Government looks to modernise SMSF record keeping
As part of a consultation, the government is exploring whether certain restrictions under the SIS Act which prevent electronic signatures and records being retained in electronic form should be removed to ease the regulatory burden for SMSFs.
The government this week released its consultation paper on modernising business communications, which is aimed at identifying what types of business communications would benefit from technology neutrality changes, particularly those that lower compliance costs.
The consultation paper noted that while the Electronic Transactions Act 1999 (ETA) allows information to be recorded or retained in electronic form, there are exemptions in a number of Treasury acts including the Corporations Act 2001 and most of the Superannuation Industry (Supervision) Act 1993 which prevent this.
The government is proposing the removal of these exemptions to the ETA which are in place for certain provisions so that records can be stored by any means as long as the information is readily accessible, in a format that can be easily reused and where the integrity of the information can be maintained over a relevant period.
The consultation paper gave the example of Regulation 13.18AA of the Superannuation Industry (Supervision) Regulations 1994, which prescribes how certain kinds of assets held by SMSFs can be used or stored, which broadly include artwork, jewellery, antiques and similar items.
“Among other things, it requires trustees to make written records of decisions about the storage of these assets and retain these records for at least 10 years,” the consultation paper explained.
“As the Superannuation Industry (Supervision) Regulations 1994 (SISR) is exempt from the application of the ETA, this requirement can only be satisfied by a physical written document. This approach can be costly and imposes a greater regulatory burden than if the person was able to record and store the information electronically.”
As part of the consultation, the government is also exploring the removal of provisions in Treasury laws that require a physical signature and do not allow for the use of electronic means of identification and verification of agreement.
The consultation paper noted that there are also other requirements connected to signatures, including that the signature be witnessed. While such requirements are less common, they can require the witness to be physically present for the signing of the document.
“Earlier this year, the government provided temporary relief for companies to electronically execute documents as part of the COVID-19 economic response. This allowed companies to execute documents without a seal or physical signature,” the paper stated.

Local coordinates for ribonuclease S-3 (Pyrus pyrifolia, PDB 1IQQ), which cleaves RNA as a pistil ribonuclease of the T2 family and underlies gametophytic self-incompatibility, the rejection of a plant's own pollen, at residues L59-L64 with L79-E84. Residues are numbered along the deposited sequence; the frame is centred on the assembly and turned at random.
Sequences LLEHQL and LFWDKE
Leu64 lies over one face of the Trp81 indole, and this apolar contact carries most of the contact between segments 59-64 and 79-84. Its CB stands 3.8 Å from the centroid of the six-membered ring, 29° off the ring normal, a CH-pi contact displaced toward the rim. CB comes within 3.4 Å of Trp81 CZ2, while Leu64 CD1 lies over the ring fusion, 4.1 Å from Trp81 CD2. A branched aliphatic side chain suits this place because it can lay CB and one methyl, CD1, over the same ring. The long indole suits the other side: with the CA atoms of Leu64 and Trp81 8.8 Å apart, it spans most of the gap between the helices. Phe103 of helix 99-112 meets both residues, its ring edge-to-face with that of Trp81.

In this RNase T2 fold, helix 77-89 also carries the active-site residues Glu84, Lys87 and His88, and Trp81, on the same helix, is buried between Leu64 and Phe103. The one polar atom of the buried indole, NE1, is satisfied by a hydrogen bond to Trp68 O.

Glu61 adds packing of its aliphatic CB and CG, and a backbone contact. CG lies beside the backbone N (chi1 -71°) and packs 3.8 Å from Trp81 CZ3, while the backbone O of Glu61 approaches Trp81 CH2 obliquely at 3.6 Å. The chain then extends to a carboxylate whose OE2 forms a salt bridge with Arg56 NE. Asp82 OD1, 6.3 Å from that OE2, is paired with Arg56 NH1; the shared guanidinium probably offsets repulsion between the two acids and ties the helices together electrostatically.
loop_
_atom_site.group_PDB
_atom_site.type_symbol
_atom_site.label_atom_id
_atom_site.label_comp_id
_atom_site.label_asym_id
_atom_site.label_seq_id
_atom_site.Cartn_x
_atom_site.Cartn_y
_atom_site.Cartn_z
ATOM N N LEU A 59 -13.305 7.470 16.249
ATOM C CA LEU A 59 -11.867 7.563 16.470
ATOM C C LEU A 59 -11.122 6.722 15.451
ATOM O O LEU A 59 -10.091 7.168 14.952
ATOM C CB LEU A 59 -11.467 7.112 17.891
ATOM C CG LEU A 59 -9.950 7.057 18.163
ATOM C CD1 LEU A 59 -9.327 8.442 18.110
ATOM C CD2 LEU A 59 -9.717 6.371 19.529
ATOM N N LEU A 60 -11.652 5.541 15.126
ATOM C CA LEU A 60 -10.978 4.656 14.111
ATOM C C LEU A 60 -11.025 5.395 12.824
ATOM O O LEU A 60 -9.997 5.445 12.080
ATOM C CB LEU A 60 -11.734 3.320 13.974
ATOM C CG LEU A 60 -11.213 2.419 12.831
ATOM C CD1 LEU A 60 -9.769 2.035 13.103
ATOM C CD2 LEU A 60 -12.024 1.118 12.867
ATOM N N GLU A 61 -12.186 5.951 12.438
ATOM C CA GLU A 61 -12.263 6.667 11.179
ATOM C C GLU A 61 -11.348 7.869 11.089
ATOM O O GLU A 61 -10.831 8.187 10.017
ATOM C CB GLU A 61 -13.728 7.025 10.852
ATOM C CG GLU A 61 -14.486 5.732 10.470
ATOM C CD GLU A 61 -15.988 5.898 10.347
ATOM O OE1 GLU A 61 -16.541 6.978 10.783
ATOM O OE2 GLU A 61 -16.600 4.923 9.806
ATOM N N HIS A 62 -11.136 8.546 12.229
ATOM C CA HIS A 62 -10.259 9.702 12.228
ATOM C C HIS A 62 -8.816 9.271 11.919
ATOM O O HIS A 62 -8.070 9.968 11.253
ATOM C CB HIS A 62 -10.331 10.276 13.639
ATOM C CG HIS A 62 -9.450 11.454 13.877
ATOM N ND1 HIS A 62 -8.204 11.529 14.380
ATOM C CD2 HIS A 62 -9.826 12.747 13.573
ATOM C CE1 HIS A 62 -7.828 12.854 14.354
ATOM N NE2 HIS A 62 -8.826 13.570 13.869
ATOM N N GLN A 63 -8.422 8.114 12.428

The government has also recently consulted on exposure draft legislation, which proposes permanent amendments to the regulatory requirements related to the execution of documents for companies in section 127 of the Corporations Act 2001, and the use of electronic means to sign documents related to a meeting or the external administration of a company in chapters 2G and 5 of the Corporations Act 2001.
In the consultation released this week, the government said it plans to adopt an overarching principle that technology may be used to verify a person’s identity and receive their agreement, provided that the electronic method used provides at least the same level of validity as a physical signature.
The consultation paper noted that under the SISR, death benefit nominations need to be signed by the member.
“As the Superannuation Industry (Supervision) Regulations 1994 is exempt from the application of the ETA, this requirement can only be satisfied by providing a physical signature,” it stated.
“Applying the proposed principles could involve removing the current exemption to the ETA from the Electronic Regulations 2020, allowing the use of alternative forms of identity verification and agreement. Importantly, any alternative form adopted must provide a clear indication that the signatory has understood and assented to the nomination and address risks of fraud or misuse.”
In a public release, Treasurer Josh Frydenberg said the COVID-19 pandemic demonstrated the importance of technology in supporting Australia’s ability to adapt and respond during the crisis.
“Reforms to make our laws more technology neutral will reduce unnecessary costs and burdens on Australian businesses and support Australia’s economic recovery,” Mr Frydenberg said.